Friends of the Earth said Joe Biden’s victory in the US presidential election in November “offers a glimmer of hope” for addressing the climate crisis. “Campaigning on the strongest climate change platform in presidential history, president-elect Biden now has a mandate to take bold action on climate change,” said the charity’s Erich Pica. Biden’s win means that the US – the world’s second biggest CO2 emitter – is now set to rejoin the Paris agreement.
US climate leaders who were re-elected include Alexandria Ocasio-Cortez – the youngest woman ever elected to the US Congress – and Senator Ed Markey. Together, they introduced the 2019 resolution on a Green New Deal. With action needed like never before, many eyes will be watching what happens in the States in 2021.
Image: Alexandria Ocasio-Cortez, by Jesse Korman
New diagnoses of HIV among gay and bisexual men in England have dropped to their lowest level in 20 years, according to a Public Health England update in November. A PHE report revealed that overall, across all genders and sexualities, the number of people with a new HIV diagnosis dropped by 10 per cent, from 4,580 cases in 2018 to 4,139 in 2019.
Since 2010, new HIV infections have fallen globally by 23 per cent. At the end of 2019, approximately 25.4 million people were accessing antiretrovirals – a figure that has more than tripled since 2010, according to research by UNAids.
There were also major breakthroughs in the development of HIV prevention methods in 2020: Cabotegravir, developed by ViiV, was recognised as a drug that could prevent HIV infection with only six injections per year. “This is a major, major advance,” said Dr Anthony Fauci, the US infectious disease expert.
The dapivirine vaginal ring, which needs to be replaced only once a month, received a positive opinion from regulatory authorities. And starting in 2021, a new drug developed by Merck, islatravir, will be evaluated in clinical trials as an oral pill to be taken once a month.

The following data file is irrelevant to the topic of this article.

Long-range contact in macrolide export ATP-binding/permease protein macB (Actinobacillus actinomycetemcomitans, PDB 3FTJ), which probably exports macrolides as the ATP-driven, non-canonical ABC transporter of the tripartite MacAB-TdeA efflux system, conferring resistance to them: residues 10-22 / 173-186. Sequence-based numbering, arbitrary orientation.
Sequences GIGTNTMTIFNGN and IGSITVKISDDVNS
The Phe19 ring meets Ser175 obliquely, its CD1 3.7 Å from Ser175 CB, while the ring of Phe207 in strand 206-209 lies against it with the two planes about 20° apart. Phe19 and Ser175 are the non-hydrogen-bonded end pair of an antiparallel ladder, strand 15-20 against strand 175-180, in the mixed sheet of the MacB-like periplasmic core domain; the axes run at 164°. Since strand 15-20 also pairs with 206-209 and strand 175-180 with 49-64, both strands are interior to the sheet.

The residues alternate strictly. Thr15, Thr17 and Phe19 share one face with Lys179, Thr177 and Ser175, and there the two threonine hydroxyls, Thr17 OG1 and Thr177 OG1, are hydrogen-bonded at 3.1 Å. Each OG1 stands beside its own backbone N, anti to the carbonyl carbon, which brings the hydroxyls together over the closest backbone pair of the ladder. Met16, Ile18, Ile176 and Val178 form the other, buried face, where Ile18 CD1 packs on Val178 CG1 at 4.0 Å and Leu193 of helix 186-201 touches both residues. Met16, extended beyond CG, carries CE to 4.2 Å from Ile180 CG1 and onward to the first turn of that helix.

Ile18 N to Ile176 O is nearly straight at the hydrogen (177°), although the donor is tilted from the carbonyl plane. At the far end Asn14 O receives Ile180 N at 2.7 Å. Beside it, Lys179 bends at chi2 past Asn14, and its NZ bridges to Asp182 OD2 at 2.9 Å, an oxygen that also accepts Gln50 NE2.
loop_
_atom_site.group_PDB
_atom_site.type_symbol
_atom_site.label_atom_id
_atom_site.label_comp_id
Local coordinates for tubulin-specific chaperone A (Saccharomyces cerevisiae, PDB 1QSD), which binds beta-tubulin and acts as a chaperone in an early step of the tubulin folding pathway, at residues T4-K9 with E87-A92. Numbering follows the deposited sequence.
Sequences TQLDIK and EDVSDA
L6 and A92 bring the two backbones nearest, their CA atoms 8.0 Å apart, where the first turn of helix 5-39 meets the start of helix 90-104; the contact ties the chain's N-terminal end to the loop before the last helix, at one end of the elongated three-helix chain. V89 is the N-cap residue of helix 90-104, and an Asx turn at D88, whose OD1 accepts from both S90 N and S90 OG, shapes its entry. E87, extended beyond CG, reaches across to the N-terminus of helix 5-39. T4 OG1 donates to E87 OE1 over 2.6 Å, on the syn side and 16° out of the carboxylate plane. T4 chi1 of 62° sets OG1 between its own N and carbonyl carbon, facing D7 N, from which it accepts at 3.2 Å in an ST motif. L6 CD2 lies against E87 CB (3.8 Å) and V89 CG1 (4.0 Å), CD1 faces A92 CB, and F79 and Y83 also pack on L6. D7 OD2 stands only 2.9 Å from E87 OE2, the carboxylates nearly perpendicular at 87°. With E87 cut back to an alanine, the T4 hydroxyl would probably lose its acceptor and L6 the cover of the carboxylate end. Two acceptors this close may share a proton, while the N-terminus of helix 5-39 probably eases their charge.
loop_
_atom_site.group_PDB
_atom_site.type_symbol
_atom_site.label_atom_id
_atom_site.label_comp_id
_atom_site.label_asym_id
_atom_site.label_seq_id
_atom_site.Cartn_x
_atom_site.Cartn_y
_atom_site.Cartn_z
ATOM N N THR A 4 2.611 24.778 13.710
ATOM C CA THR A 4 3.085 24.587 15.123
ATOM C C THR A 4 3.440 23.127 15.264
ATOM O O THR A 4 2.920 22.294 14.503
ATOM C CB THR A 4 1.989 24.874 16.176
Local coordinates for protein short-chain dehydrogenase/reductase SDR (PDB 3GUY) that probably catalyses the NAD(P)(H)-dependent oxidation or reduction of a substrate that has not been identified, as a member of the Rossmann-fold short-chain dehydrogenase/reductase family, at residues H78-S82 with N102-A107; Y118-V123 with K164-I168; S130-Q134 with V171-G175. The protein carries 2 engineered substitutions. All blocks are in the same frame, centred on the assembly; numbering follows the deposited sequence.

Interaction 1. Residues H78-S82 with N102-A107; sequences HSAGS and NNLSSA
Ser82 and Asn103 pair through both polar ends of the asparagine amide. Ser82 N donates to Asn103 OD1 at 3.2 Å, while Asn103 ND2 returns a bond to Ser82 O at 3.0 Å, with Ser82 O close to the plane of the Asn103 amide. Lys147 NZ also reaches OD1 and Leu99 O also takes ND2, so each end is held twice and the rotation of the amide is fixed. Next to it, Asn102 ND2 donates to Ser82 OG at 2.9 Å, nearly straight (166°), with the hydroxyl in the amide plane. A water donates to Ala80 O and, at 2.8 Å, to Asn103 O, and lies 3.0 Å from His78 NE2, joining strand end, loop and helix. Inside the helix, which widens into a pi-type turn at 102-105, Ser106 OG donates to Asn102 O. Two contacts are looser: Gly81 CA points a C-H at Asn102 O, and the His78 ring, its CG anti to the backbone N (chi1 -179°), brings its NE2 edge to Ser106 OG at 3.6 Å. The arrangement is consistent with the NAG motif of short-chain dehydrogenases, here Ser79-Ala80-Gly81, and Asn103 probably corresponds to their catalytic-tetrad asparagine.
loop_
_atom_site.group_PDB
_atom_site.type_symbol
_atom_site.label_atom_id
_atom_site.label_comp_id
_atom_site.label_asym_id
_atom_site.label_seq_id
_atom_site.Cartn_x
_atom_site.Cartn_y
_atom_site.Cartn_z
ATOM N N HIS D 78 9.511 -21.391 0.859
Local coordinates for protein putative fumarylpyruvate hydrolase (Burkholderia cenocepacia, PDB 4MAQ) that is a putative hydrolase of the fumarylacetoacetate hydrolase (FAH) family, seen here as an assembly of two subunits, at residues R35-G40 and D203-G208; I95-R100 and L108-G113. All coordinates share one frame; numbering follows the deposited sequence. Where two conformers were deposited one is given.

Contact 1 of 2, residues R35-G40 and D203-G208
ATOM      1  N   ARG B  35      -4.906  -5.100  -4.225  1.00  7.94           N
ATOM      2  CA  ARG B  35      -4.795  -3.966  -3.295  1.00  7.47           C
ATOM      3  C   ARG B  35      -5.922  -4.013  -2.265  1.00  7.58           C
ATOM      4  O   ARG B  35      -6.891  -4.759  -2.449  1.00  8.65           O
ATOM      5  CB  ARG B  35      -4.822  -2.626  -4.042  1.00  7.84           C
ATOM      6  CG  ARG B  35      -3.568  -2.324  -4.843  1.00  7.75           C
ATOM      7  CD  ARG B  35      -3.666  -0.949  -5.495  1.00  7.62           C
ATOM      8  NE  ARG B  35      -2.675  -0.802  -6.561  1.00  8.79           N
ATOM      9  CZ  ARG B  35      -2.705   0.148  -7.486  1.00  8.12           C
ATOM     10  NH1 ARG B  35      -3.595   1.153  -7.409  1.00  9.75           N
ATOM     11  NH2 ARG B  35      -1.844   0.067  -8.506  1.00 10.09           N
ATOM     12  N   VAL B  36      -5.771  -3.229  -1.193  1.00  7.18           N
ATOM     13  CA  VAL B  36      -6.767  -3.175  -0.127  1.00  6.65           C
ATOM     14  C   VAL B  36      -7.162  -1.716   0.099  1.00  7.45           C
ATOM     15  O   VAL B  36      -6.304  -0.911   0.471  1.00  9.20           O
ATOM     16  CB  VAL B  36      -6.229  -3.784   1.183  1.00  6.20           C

Despite the progress on many fronts, concerns have been raised that coronavirus has blocked access to drugs and that various missed targets threaten to derail progress on HIV.
Kenya reported in August that its elephant population has more than doubled from 16,000 in 1989 to 34,000 today. The number of elephants being killed by poachers is also down significantly on previous years – just seven were reported in 2020, compared to 34 in 2019 and 80 in 2018. The number of lions living in Kenya has increased by 25 per cent too, from 2,000 in 2010 to 2,489 in 2020.
Meanwhile, Uganda reported a gorilla baby boom. Mountain gorillas in the country have been breeding in “unprecedented” numbers, according to conservationists at Bwindi Impenetrable Forest National Park. They announced in September that seven infants had been born there to date in 2020 – more than double the number for all of 2019.
“This flourish of deliveries is unprecedented,” Simplicious Gessa, from the Uganda Wildlife Authority, told The Times. Mountain gorillas are found in only three countries – Uganda, Rwanda and the Democratic Republic of Congo – and have been the subject of prolonged conservation efforts, which saw the great apes moved off the critically endangered species list in 2018.
Image: baby elephant, by Sarah Kilian
More than one million people have given up smoking since the Covid-19 pandemic hit, a survey for charity Action on Smoking and Health (Ash) released in July suggested. Just under half of people who had ditched the habit in the previous four months said the pandemic had played a role in their decision to stop. A range of factors were suggested, including health concerns, access to tobacco while isolating or no longer smoking socially.
Separately, University College London found more people quit smoking in the year to June 2020 than in any year since its survey began in 2007.
Image: fresh air on the beach, by Frank McKenna
The Global Terrorism Index reported that deaths from terrorism fell for the fifth consecutive year in 2020. The number of deaths caused by terrorism has now decreased by 59 per cent since 2014, to 13,826. Researchers also found that the terrorism situation had improved in 103 countries – the highest number of nations to record a year-on-year improvement since the index began.
Terrorism remains a significant and serious threat in many countries, but the news was cautiously welcomed as a positive development. The largest decreases in deaths were in Afghanistan and Nigeria.
Image: children playing in Kabul, Afghanistan, by Sohaib Ghyasi
The World Health Organization revealed in November that malaria deaths have reached the lowest level ever recorded, a drop of almost 60 per cent in the last 20 years. It means that between 2000 and 2019, 1.5 billion malaria cases and 7.6 million malaria deaths were averted globally. However the WHO warned that Covid-19 threatened global progress against the disease, urging countries to better target interventions, roll out new tools and increase funding.